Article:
The Exposing SNP Facebook page was founded on 6 May 2020 and has 2,191 followers. It also has three UK based individuals managing the page, none of whom are identified. To date this page has run £3,603 worth of Facebook ads, all funded by Bickerton.
Nowhere on the main Facebook page or website is Bickerton identified except on the disclaimer for ads he has sponsored. Across both pages Bickerton has spent £4,658. Neither group is registered as a third-party campaigner.
Brian Montieth has funded ads for the Facebook page of ThinkScotland.org, of which he is editor-in-chief. A former Conservative MSP and Brexit Party MEP, Monteith was linked to an anti-Corbyn Facebook campaign called The Capitalist Worker.
Monteith is also director of communications for the Brexit advocacy think-tank Global Britain, and he acted as head of press for the Leave.EU campaign. He is on the advisory council of The Freedom Association.
Although the ThinkScotland website identifies its founder and editorial team, it does not reveal sources of funding, referring only to “other generous donors (who) have come forward to give their financial support, large and small.” Monteith said all protocols have been followed.
The Facebook page for ThinkScotland.org has 1,438 followers and was founded 12 March 2017. There are four people who manage the page, three based in the UK and one in Ireland. None are identified. The page has been running ads since September 2020, all funded by Monteith. To date he has spent £8,929. ThinkScotland is not currently registered as a third-party campaigner.
A spokesperson for the Electoral Reform Society Scotland said: “Voters need to know who are behind the political ads they see. We’ve seen all too often the power of dark money in our politics – exposing voters to misleading ads or targeting them with ‘independent’ campaigns bankrolled by political donors and party backers under another name.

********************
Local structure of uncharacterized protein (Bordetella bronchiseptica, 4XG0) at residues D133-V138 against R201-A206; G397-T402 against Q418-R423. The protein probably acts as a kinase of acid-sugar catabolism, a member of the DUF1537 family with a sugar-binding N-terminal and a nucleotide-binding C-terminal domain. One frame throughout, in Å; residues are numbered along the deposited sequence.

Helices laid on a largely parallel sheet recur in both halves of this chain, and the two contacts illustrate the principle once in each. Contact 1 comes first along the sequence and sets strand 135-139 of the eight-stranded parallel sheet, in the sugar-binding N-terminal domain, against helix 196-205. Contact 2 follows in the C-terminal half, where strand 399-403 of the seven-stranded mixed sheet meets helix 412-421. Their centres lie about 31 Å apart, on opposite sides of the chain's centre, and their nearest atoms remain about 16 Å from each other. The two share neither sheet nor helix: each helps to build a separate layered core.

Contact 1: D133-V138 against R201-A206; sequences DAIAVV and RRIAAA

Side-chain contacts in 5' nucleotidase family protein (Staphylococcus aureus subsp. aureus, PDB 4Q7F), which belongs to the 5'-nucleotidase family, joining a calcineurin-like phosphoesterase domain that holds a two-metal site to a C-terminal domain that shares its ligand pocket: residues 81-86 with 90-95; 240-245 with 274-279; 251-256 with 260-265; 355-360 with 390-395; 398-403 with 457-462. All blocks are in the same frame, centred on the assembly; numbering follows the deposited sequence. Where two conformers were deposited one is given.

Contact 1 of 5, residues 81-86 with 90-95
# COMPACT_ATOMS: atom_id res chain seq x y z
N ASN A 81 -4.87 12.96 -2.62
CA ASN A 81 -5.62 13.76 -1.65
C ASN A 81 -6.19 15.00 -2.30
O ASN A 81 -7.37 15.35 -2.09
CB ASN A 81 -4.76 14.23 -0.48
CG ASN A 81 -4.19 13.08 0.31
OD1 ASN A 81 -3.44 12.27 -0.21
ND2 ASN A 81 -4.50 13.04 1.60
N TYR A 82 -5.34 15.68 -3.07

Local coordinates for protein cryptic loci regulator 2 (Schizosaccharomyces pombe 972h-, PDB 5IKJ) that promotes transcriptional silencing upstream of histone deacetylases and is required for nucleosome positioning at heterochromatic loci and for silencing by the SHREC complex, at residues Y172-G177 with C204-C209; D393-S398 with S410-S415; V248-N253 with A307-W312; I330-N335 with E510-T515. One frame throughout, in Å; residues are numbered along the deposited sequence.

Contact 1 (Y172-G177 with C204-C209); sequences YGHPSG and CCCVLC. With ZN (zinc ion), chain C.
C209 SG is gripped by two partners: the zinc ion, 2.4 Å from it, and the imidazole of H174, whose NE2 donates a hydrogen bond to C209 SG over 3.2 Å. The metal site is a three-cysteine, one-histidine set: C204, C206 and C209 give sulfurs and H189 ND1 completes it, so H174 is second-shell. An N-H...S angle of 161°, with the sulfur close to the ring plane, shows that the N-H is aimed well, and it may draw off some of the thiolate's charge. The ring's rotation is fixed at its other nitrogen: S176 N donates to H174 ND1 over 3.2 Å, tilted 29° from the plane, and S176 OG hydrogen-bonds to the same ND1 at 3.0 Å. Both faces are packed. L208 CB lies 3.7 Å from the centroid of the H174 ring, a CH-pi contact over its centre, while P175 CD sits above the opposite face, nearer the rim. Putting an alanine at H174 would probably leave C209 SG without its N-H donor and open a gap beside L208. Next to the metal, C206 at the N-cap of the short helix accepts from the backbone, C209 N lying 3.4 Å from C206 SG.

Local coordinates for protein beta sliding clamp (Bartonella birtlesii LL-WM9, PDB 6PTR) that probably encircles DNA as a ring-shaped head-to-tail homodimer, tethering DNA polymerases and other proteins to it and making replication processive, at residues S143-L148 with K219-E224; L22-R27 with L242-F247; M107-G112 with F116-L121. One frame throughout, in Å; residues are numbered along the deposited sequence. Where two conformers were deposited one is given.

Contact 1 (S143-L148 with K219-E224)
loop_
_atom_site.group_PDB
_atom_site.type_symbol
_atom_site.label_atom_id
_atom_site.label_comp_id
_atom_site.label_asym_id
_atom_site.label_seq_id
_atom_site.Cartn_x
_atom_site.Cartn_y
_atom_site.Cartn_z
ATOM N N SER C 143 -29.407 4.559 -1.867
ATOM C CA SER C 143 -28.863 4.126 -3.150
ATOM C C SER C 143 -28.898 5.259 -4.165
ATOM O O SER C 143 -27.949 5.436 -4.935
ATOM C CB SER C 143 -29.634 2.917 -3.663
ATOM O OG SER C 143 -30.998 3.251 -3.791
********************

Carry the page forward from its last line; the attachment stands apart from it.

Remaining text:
“Often the imprint is just a name of someone involved in a campaign – failing to give the vital information of who is funding it and their political connections. Digital ads have opened up the market to many more third party campaigners making it more confusing for voters and harder to ensure spending limits are not breached. That’s why robust and modern campaign regulations are vital to make sure rules are fit for the digital first environment of modern campaigns.
“The imprint rules in Scotland are new and campaigners and regulators must continue to monitor closely how they are being followed and make sure voters aren’t left in the dark over who’s steering the debate.
A spokesperson for the SNP said: “At a time when disinformation is rife within politics around the world, any connection between the Tories and anonymous Facebook groups should not be in place. The Tories and dark money are familiar partners.
“Back in 2018, questions were made about donations being made to the Tories and Ruth Davidson, still to this day it is unclear where the money came from. It appears the dark money connections do not stop there. In May, the people of Scotland will face a choice, whether to put their future into their own hands or into the hands of Boris Johnson and his Scottish Tories with their murky links to dark money.”
Tom Brake, a former Liberal Democrat MP and director of Unlock Democracy, told The Ferret that the key traits of a dark money campaign are a group which, “raises funds for its campaigning before registering as a non-party campaigner. The advantage of doing this is that they have to give no account whatsoever of where their funding comes from. Another feature of dark money groups is that typically they run aggressive, scare-tactic campaigns which target opponents, rather than promoting their preferred candidate.”